U.S. Teacher Preparation is Deficient

June 20th, 2013
in econ_news, syndication

Econintersect:  The National Council on Teacher Quality (NCTQ) has issued a ropeort on a comprehensive study of teacher education in the U.S.  The findings net to a conclusion that the education of teachers by the nation's colleges and universities have  "become an industry of mediocrity".  The study charges that the training institutions are "churning out first-year teachers with classroom management skills and content knowledge inadequate to thrive in classrooms".  The study has been ongoing through "eight years of development and 10 pilot studies".  The work was funded by more than  60 foundations and trusts including the Carnegie Corporation of New York and The Ewing Marion Kaufman Foundation.


Follow up:

Here is the Executive Summary:

Once the world leader in educational attainment, the United States has slipped well into the middle of the pack. Countries that were considered little more than educational backwaters just a few years ago have leapt to the forefront of student achievement.

There’s no shortage of factors for America’s educational decline: budget cutbacks, entrenched poverty, crowded classrooms, shorter school years, greater diversity of students than in other countries. The list seems endless.

NCTQ’s Teacher Prep Review has uncovered another cause, one that few would suspect: the colleges and universities producing America’s traditionally prepared teachers.

Through an exhaustive and unprecedented examination of how these schools operate, the Review finds they have become an industry of mediocrity, churning out first-year teachers with classroom management skills and content knowledge inadequate to thrive in classrooms with ever-increasing ethnic and socioeconomic student diversity.

We were able to determine overall ratings based on a set of key standards for 608 institutions. Those ratings can be found on the U.S. News & World Report website, www.usnews.com, as well as our own, www.nctq.org, where there is additional data on another 522 institutions. Altogether, the Review provides data on the 1,130 institutions that prepare 99 percent of the nation’s traditionally trained new teachers. No small feat.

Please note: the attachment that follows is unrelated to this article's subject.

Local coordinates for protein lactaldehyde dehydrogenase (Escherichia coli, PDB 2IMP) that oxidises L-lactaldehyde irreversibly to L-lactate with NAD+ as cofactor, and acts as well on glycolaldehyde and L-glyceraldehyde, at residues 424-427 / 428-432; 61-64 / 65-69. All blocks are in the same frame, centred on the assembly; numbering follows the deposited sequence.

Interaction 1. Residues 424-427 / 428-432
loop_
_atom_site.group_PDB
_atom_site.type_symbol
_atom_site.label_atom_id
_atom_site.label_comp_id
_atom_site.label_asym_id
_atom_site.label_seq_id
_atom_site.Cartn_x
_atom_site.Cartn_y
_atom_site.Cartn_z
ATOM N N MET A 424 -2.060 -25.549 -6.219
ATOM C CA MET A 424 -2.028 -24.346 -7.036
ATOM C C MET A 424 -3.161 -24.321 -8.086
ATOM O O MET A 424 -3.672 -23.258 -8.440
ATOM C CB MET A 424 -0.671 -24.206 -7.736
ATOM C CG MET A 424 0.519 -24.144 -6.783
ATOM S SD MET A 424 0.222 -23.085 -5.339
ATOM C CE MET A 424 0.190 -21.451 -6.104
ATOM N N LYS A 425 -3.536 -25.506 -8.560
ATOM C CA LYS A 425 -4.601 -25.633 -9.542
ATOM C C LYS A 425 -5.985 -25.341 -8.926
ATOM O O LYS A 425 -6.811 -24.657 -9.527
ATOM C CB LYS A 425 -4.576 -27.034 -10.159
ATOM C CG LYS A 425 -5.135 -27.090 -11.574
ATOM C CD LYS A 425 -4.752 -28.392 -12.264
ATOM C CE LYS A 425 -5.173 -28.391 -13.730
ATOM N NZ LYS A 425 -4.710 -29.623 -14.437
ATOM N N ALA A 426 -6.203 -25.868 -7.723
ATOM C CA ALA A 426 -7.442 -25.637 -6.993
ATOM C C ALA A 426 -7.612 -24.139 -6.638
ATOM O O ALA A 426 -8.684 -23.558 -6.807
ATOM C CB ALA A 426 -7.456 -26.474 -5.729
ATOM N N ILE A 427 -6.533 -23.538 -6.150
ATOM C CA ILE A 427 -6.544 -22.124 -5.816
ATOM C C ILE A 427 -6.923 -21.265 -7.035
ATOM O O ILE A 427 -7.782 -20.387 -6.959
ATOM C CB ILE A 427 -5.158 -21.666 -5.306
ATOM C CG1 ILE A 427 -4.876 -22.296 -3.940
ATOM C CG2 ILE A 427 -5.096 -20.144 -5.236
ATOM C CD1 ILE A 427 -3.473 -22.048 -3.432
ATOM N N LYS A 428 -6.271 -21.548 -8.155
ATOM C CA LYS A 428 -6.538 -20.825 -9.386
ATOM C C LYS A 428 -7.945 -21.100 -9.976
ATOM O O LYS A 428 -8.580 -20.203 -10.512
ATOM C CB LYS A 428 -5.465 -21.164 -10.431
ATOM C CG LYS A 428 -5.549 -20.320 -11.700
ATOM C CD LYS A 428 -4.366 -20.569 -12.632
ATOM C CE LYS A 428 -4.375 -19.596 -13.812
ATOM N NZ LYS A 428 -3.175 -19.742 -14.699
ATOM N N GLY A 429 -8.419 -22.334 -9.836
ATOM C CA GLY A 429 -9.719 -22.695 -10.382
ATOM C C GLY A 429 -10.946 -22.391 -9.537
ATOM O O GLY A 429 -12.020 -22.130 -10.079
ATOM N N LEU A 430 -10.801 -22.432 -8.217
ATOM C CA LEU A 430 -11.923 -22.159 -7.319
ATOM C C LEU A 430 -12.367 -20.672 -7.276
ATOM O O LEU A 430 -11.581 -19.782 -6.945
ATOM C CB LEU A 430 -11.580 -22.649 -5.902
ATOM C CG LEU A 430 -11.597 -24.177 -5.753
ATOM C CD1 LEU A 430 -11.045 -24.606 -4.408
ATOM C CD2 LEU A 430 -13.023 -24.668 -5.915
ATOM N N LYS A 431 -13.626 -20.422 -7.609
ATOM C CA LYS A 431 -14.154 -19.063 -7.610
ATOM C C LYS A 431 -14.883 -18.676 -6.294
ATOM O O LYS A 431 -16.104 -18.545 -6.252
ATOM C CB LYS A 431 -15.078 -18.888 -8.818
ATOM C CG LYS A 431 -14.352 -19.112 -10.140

As the product of eight years of development and 10 pilot studies, the standards applied here are derived from strong research, the practices of high-performing nations and states, consensus views of experts, the demands of the Common Core State Standards (and other standards for college and career readiness) and occasionally just common sense.

We strived to apply the standards uniformly to all the nation’s teacher preparation programs as part of our effort to bring as much transparency as possible to the way America’s teachers are prepared. In collecting information for this initial report, however, we encountered enormous resistance from leaders of many of the programs we sought to assess. In some cases, we sued for the public information they refused to provide. We anticipate greater cooperation for future editions of the Review, which will be published annually, resulting in more ratings for more programs.

For now, the evaluations provide clear and convincing evidence, based on a four-star rating system, that a vast majority of teacher preparation programs do not give aspiring teachers adequate return on their investment of time and tuition dollars. These are among the most alarming findings:

  • Less than 10 percent of rated programs earn three stars or more. Only four programs, all secondary, earn four stars: Lipscomb and Vanderbilt, both in Tennessee; Ohio State University; and Furman University in South Carolina.  Only one institution, Ohio State, earns more than three stars for both an elementary (3½ stars) and a secondary (4 stars) program.
  • It is far too easy to get into a teacher preparation program. Just over a quarter of programs restrict admissions to students in the top half of their class, compared with the highest-performing countries, which limit entry to the top third.
  • Fewer than one in nine elementary programs and just over one-third of high school programs are preparing candidates in content at the level necessary to teach the new Common Core State Standards now being implemented in classrooms in 45 states and the District of Columbia.
  • The “reading wars” are far from over. Three out of four elementary teacher preparation programs still are not teaching the methods of reading instruction that could substantially lower the number of children who never become proficient readers, from 30 percent to under 10 percent. Instead, the teacher candidate is all too often told to develop his or her “own unique approach” to teaching reading.
  • Just 7 percent of programs ensure that their student teachers will have uniformly strong experiences, such as only allowing them to be placed in classrooms taught by teachers who are themselves effective, not just willing volunteers.


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